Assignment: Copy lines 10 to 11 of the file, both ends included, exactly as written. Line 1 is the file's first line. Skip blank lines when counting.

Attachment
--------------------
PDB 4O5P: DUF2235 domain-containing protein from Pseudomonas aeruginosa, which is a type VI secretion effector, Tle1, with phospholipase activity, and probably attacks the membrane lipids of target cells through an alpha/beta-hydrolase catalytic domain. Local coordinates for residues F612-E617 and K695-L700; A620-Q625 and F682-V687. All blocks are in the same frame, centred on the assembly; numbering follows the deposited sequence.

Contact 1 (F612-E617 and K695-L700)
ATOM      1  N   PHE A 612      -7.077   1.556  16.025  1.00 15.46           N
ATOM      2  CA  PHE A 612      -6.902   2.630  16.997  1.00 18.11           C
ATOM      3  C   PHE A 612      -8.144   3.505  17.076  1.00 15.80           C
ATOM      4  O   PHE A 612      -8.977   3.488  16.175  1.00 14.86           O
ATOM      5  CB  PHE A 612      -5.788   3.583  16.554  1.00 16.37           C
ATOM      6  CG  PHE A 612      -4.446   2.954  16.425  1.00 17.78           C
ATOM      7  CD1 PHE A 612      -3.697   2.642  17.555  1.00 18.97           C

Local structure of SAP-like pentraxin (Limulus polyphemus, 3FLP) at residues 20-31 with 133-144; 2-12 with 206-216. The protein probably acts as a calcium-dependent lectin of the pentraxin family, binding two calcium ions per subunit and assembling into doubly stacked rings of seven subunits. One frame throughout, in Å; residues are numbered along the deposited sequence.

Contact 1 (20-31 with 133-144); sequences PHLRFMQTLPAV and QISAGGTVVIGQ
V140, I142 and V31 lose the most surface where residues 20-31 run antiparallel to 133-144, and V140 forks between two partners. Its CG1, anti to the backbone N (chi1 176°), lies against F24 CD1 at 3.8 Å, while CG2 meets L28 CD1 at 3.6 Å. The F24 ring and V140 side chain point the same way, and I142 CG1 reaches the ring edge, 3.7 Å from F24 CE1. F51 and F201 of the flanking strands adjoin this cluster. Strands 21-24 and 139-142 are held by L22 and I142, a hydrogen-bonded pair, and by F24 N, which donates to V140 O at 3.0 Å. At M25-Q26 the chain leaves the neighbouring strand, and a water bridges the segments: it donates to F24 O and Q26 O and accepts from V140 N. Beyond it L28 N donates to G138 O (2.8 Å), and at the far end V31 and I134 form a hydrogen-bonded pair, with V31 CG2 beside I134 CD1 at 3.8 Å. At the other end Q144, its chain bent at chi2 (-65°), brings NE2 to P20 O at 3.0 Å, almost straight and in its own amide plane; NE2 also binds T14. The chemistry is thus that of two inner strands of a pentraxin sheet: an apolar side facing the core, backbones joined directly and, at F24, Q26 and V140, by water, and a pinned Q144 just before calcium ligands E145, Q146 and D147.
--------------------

Local structure of SAP-like pentraxin (Limulus polyphemus, 3FLP) at residues 20-31 with 133-144; 2-12 with 206-216. The protein probably acts as a calcium-dependent lectin of the pentraxin family, binding two calcium ions per subunit and assembling into doubly stacked rings of seven subunits. One frame throughout, in Å; residues are numbered along the deposited sequence.

Contact 1 (20-31 with 133-144); sequences PHLRFMQTLPAV and QISAGGTVVIGQ